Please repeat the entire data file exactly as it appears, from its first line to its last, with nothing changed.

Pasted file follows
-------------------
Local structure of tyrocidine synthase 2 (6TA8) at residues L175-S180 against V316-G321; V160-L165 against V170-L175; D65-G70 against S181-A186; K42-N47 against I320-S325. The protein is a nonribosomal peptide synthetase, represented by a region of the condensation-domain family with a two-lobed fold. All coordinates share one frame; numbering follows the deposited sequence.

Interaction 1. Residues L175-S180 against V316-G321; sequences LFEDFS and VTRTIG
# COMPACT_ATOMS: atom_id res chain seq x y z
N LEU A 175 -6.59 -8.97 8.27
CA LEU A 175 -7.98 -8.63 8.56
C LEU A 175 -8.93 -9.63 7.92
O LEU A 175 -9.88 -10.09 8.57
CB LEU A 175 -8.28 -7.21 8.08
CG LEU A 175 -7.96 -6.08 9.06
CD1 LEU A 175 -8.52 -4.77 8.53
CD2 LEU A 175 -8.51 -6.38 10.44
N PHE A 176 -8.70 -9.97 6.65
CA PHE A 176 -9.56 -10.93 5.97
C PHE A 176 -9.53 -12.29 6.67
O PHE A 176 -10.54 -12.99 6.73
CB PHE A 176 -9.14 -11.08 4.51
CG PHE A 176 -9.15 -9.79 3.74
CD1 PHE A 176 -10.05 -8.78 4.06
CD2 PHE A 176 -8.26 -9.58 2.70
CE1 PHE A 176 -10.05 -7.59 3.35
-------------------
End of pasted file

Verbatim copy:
Local structure of tyrocidine synthase 2 (6TA8) at residues L175-S180 against V316-G321; V160-L165 against V170-L175; D65-G70 against S181-A186; K42-N47 against I320-S325. The protein is a nonribosomal peptide synthetase, represented by a region of the condensation-domain family with a two-lobed fold. All coordinates share one frame; numbering follows the deposited sequence.

Interaction 1. Residues L175-S180 against V316-G321; sequences LFEDFS and VTRTIG
# COMPACT_ATOMS: atom_id res chain seq x y z
N LEU A 175 -6.59 -8.97 8.27
CA LEU A 175 -7.98 -8.63 8.56
C LEU A 175 -8.93 -9.63 7.92
O LEU A 175 -9.88 -10.09 8.57
CB LEU A 175 -8.28 -7.21 8.08
CG LEU A 175 -7.96 -6.08 9.06
CD1 LEU A 175 -8.52 -4.77 8.53
CD2 LEU A 175 -8.51 -6.38 10.44
N PHE A 176 -8.70 -9.97 6.65
CA PHE A 176 -9.56 -10.93 5.97
C PHE A 176 -9.53 -12.29 6.67
O PHE A 176 -10.54 -12.99 6.73
CB PHE A 176 -9.14 -11.08 4.51
CG PHE A 176 -9.15 -9.79 3.74
CD1 PHE A 176 -10.05 -8.78 4.06
CD2 PHE A 176 -8.26 -9.58 2.70
CE1 PHE A 176 -10.05 -7.59 3.35